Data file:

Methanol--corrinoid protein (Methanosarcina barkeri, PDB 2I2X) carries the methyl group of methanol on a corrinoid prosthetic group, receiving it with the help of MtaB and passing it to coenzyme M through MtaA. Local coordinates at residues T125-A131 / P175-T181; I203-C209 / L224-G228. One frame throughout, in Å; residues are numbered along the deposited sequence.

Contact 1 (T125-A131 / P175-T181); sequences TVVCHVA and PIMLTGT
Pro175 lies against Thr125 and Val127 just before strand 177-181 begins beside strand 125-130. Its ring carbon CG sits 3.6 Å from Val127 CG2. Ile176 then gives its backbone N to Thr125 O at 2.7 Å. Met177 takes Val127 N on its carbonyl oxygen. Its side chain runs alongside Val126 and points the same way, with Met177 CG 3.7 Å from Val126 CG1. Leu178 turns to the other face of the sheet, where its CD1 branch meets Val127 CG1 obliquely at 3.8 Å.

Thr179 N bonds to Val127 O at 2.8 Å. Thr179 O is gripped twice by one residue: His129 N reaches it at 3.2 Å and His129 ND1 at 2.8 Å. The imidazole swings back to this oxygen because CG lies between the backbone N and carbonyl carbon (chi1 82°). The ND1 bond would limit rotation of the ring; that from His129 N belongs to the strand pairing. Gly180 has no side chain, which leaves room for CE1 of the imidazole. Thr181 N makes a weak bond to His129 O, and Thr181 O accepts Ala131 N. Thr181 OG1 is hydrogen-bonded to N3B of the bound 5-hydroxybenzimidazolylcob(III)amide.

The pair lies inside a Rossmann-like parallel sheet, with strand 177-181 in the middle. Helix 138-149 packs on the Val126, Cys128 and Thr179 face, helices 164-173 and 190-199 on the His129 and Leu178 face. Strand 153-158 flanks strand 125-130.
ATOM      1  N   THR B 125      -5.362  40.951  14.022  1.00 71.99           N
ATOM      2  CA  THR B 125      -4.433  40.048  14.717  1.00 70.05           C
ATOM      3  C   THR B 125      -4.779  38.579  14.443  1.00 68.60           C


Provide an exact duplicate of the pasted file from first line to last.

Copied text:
Methanol--corrinoid protein (Methanosarcina barkeri, PDB 2I2X) carries the methyl group of methanol on a corrinoid prosthetic group, receiving it with the help of MtaB and passing it to coenzyme M through MtaA. Local coordinates at residues T125-A131 / P175-T181; I203-C209 / L224-G228. One frame throughout, in Å; residues are numbered along the deposited sequence.

Contact 1 (T125-A131 / P175-T181); sequences TVVCHVA and PIMLTGT
Pro175 lies against Thr125 and Val127 just before strand 177-181 begins beside strand 125-130. Its ring carbon CG sits 3.6 Å from Val127 CG2. Ile176 then gives its backbone N to Thr125 O at 2.7 Å. Met177 takes Val127 N on its carbonyl oxygen. Its side chain runs alongside Val126 and points the same way, with Met177 CG 3.7 Å from Val126 CG1. Leu178 turns to the other face of the sheet, where its CD1 branch meets Val127 CG1 obliquely at 3.8 Å.

Thr179 N bonds to Val127 O at 2.8 Å. Thr179 O is gripped twice by one residue: His129 N reaches it at 3.2 Å and His129 ND1 at 2.8 Å. The imidazole swings back to this oxygen because CG lies between the backbone N and carbonyl carbon (chi1 82°). The ND1 bond would limit rotation of the ring; that from His129 N belongs to the strand pairing. Gly180 has no side chain, which leaves room for CE1 of the imidazole. Thr181 N makes a weak bond to His129 O, and Thr181 O accepts Ala131 N. Thr181 OG1 is hydrogen-bonded to N3B of the bound 5-hydroxybenzimidazolylcob(III)amide.

The pair lies inside a Rossmann-like parallel sheet, with strand 177-181 in the middle. Helix 138-149 packs on the Val126, Cys128 and Thr179 face, helices 164-173 and 190-199 on the His129 and Leu178 face. Strand 153-158 flanks strand 125-130.
ATOM      1  N   THR B 125      -5.362  40.951  14.022  1.00 71.99           N
ATOM      2  CA  THR B 125      -4.433  40.048  14.717  1.00 70.05           C
ATOM      3  C   THR B 125      -4.779  38.579  14.443  1.00 68.60           C